Meat and bone meal (MBM) was co-fired in a laboratory scale fluidised bed combustion (FBC) apparatus together with three different primary fuels: two coal types and olive bagasse residues. Several two component fuel blends were tested under different combustion conditions to study how primary fuel substitution by MBM affects flue gas emissions as well as fluidised bed (FB) agglomeration tendency. MBM, being a highly volatile fuel, caused significant increase of CO emissions and secondary air should be used in industrial scale applications to conform to regulations. The high N-content ofMBMis moderately reflected on the increase of nitrogen oxides emissions, which are reduced byMBMderived volatiles. The MBM ash, although containing bone material rich in Ca, did not create any noteworthy desulphurisation effect. The observed slight decrease in SO2 emissions is predominantly attributed to the lower sulphur content in the coal/MBM fuel mixtures. The experimental work is evaluated with bed agglomeration indices from literature. The SEM/EDS analysis of bed material samples from the coal/MBM tests revealed the formation of conglomerates of bed material debris and ash with sizes that do not greatly exceed the original bed inventory and thus are not problematic. On the contrary, the co-combustion tests of olive bagasse residues with MBM led to a prompt loss of fluidisation, as a consequence of the high potassium and silicon content of the olive bagasse, the chlorine contents in both MBM and olive bagasse, and the high phosphorus content in the MBM also forming eutectics with potassium.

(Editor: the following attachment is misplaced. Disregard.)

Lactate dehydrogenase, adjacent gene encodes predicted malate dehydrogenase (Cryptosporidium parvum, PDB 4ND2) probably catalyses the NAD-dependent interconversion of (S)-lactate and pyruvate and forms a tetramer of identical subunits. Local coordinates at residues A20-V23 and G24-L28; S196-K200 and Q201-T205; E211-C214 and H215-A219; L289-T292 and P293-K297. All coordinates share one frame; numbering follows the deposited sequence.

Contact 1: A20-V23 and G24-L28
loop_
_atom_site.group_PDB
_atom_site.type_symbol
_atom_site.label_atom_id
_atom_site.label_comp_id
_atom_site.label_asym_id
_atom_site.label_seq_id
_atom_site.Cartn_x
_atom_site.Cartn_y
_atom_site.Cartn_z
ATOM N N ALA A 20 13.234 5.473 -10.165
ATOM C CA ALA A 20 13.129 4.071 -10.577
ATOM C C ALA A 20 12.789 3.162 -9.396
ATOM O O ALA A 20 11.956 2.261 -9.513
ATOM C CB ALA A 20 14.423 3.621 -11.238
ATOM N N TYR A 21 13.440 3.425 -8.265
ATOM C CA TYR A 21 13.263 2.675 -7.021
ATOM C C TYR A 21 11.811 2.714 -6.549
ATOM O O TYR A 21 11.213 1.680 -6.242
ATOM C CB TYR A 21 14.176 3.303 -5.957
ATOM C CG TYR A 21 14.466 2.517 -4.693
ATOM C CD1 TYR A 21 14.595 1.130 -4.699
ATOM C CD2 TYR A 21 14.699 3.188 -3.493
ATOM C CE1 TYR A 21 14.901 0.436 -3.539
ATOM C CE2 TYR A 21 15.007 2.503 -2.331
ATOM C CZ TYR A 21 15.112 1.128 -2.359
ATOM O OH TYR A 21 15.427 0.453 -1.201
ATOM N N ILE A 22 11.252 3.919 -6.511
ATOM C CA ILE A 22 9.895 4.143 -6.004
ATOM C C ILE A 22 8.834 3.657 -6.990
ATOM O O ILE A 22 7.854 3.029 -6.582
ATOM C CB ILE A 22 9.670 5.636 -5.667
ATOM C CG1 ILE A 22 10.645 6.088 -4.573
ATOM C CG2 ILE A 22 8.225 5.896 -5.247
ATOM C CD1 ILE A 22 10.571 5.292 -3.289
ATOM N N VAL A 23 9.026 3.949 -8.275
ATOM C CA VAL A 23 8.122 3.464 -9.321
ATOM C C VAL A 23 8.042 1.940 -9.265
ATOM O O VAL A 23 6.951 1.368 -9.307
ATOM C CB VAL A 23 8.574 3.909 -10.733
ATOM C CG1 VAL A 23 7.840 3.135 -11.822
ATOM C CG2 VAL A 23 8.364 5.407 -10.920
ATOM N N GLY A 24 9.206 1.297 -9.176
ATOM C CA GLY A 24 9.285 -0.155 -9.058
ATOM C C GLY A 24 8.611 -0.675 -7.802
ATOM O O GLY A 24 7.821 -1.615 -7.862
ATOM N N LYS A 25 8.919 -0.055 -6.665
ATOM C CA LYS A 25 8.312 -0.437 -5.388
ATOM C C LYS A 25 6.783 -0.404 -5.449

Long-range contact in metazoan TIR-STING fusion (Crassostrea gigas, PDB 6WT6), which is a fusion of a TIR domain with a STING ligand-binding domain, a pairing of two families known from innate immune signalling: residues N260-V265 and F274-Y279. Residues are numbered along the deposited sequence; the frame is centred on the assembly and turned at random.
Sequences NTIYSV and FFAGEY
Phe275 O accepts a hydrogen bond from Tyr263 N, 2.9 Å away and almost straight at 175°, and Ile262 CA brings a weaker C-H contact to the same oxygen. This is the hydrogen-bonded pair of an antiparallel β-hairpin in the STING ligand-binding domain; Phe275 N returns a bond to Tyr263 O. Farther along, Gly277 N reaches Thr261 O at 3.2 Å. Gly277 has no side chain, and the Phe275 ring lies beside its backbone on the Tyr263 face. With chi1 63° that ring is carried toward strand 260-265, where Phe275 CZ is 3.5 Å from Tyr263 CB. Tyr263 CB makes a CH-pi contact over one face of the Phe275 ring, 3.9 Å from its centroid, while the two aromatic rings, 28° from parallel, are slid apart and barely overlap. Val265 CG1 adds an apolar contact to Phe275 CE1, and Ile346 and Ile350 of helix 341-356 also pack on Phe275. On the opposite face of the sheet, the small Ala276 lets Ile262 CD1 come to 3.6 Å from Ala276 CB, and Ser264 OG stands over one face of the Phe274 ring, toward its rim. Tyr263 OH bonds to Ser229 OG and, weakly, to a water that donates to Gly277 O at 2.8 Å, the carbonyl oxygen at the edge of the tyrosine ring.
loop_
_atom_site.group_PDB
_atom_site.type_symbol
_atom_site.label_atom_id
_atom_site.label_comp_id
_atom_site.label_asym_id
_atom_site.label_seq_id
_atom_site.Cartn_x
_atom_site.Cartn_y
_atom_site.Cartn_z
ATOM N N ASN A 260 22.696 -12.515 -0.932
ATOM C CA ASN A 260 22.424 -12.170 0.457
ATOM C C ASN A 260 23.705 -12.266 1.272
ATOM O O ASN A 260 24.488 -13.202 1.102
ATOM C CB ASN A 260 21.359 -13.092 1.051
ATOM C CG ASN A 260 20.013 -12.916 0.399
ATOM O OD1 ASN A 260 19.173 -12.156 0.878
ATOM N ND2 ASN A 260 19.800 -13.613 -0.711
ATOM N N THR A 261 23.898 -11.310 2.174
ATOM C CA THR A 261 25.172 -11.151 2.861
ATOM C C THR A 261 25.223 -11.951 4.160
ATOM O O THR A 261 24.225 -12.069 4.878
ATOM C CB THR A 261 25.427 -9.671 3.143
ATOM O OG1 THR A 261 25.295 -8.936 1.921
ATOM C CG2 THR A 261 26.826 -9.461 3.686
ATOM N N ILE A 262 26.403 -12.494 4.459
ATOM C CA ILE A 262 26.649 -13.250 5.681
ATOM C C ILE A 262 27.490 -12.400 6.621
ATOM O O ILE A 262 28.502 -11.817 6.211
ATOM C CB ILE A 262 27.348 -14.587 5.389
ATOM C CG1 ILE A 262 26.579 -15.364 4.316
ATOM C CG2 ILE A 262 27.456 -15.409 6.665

Keywords: : Co-combustion, MBM, Coal, Olive bagasse